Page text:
A presentation on the world’s leading kabuli chickpea exporters by Mr. Navneet Singh Chhabra had broken a record. Total supplies for every exporter with the exception of Argentina are expected to be down in 2021-22 as compared to the previous year. It is due to the combination of lower carryover from the previous year’s crop and reduced production prospects for this year for most of the suppliers. He told the delegates attending the Global Pulse Confederation’s virtual Pulses 2.1 conference, that this is the golden statement of all this presentation.
Chhabra said, the short global supply situation is creating a firm price cost for new crop which is kabuli chickpeas. Demand will be down in 2020-21 due to the ongoing covid-19 restrictions and rationing caused by high prices. The reduction in supply will be even greater, which will create upward price movement in the market in the second half of 2021.
Russia is the world’s leading exporter of crop. The total supplies are forecasted at 284,000 tonnes, which is slightly down from last year because of a mere 20,000 tonnes of carryout from the 2020-21 crop.Exports are expected to fall by 17 % to 170,000 tonnesand there will be another small carryout at the end of 2021-22.
Mexico is the second biggest exporter, shipping out large amount of kabulis to markets around the world.Total supplies are forecasted at 165,000 tonnes and exports are expected to fall by 23% to 110,000 tonnes. International buyers seem to be waiting for Mexican prices to drop, but that isn’t going to happen, said Joel Valenzuela, a trader with JOVA.
There are four large exporters in Mexico that buy all the products from farmers at harvesting stage. They have the financial capital and facilities to store the product for up to two years.These companies incurred big losses for the past few years and will not be move from the current asking price of US$1,400 per tonne for Mexican product.In fact, he expects prices to rise in this fall to $1,600 per tonne due to the appearing shortage of the crop.
India’s supply is expected to boost up to 32% to 396,000 tonnes becauseof low carryout and very poor production prospects for all of India’s rabi (winter) season crops.Exports estimated to fall around 50,000 tonnesfrom 115,000 tonnes from each of the previous two years.The situation is so terrible that India is expected to import around 50,000 tonnes from Canada, Argentina and Turkey.Even with the supplies, India will end the year with 36,000 tonnes of kabulis, which is far away from the amount of 200,000 tonnes,which is needed to balance supply and demand of the following year.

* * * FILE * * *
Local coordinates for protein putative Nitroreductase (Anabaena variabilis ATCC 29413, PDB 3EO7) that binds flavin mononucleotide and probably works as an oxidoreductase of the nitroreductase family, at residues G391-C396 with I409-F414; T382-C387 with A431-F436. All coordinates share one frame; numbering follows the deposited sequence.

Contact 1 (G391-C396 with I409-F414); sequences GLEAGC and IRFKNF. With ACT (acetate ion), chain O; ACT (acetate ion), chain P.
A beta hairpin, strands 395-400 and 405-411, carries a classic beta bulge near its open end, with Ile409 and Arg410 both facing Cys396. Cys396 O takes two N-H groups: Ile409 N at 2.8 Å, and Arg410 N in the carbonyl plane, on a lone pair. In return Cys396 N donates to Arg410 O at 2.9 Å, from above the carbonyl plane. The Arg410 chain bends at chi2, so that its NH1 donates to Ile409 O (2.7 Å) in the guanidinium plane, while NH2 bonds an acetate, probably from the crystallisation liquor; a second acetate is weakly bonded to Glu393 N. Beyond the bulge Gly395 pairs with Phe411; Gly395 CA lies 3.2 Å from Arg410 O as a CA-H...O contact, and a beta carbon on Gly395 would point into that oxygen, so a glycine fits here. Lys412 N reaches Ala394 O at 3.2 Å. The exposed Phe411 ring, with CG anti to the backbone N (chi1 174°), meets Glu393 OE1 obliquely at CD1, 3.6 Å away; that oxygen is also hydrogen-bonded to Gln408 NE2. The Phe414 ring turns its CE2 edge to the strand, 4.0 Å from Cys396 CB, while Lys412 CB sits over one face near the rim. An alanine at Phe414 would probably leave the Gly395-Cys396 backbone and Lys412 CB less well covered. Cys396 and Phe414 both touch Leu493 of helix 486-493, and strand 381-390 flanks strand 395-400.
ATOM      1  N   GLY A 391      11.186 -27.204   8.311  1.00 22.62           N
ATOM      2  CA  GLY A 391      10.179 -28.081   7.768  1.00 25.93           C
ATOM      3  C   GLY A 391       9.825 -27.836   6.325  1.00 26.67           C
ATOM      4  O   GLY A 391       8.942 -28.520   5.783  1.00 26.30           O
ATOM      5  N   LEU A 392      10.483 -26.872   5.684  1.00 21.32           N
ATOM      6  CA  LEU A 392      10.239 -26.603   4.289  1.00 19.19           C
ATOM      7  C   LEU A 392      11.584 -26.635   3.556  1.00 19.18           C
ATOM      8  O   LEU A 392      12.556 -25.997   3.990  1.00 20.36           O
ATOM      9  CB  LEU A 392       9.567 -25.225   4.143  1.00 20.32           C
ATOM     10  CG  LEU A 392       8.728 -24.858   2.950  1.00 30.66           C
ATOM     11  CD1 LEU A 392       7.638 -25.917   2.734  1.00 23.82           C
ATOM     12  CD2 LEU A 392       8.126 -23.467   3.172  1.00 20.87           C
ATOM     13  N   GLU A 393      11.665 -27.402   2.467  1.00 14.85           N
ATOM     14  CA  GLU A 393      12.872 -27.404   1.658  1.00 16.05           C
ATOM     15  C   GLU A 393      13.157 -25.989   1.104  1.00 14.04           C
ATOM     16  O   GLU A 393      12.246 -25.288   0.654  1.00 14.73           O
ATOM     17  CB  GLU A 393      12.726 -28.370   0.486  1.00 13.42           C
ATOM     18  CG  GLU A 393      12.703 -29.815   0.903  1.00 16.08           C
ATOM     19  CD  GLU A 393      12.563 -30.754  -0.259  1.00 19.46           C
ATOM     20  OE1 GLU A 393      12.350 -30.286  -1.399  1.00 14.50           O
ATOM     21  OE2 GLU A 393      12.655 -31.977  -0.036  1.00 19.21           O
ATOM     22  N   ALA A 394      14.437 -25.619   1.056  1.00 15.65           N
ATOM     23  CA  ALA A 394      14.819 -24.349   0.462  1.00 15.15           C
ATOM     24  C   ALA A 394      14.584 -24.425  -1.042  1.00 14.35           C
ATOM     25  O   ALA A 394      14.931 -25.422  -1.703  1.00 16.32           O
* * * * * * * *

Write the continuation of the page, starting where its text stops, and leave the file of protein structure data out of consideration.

According to Chhabra, Indian kabuli chickpeas are over-priced due to the shortage and the double freight costs caused by the crisis of shipping container.Argentina’s supplies are expected to grow slightly to 80,600 tonnes, but that’s only because volumes in 2020-21 were less than half of normal levels.Exports will fall to 45,000 tonnes from 56,000 tonnes last year and 165,000 tonnes the year before that.Turkey’s supplies are expected to fall 36 percent to 230,000 tonnes, creating a “very tight” situation.Chhabra is also forecasting around 108,000 tonnes of exports, which results in 20% decline.However, that would result in a negative carryout of -43,000 tonnes, which is nearly impossible.
He also said, either the exports would have to fall even further or the Turkish government will have to reduce its import duty and bring in product from other exporting countries.And that is all based on 190,000 tonnes of production, which is optimistic as given the dry conditions in eastern Turkey. It could be more likely around 150,000 tonnes.
Supplies in the United States are estimated around at 371,000 tonnes which results in 16% decline. An export program of 145,000 tonnes will result in 46,000 tonnes of carryout at the end of 2021-22. Chhabra said, “it means the U.S.A. will remain firm all year”.Canada’s supplies will dop to 22% to 386,000 tonnes because traders believe carryout from the previous year is much smaller than the government estimate of 350,000 tonnes.Canada is one market that will experience an increase in exports to 200,000 tonnes at 40% hike over the 2020-21 levels. He also said, this is because Canadian farmers have been holding stocks because of low prices and are now finally willing to sell.
Pakistan is the world’s biggest buyer of kabuli chickpeas. It has imported a whopping 383,000 tonnes of the crop in 2020.About half of that amount was Russian kabulis that were being used as a substitute for desis. However, Australia has a much bigger crop of desis, which are price-competitive with Russian kabulis this year, so that business might increase.The U.S. and Canada are expected to be major suppliers to Pakistan in the coming months.
Chhabra estimates the country will import another 100,000 tonnes over the next six to eight months.Algeria is another top buyer of the crop, as It imports mainly the large calibre chickpeas from India and Mexico.It purchased 65,000 tonnes in 2020 but may only buy 50,000 tonnes in 2021 because prices are too high.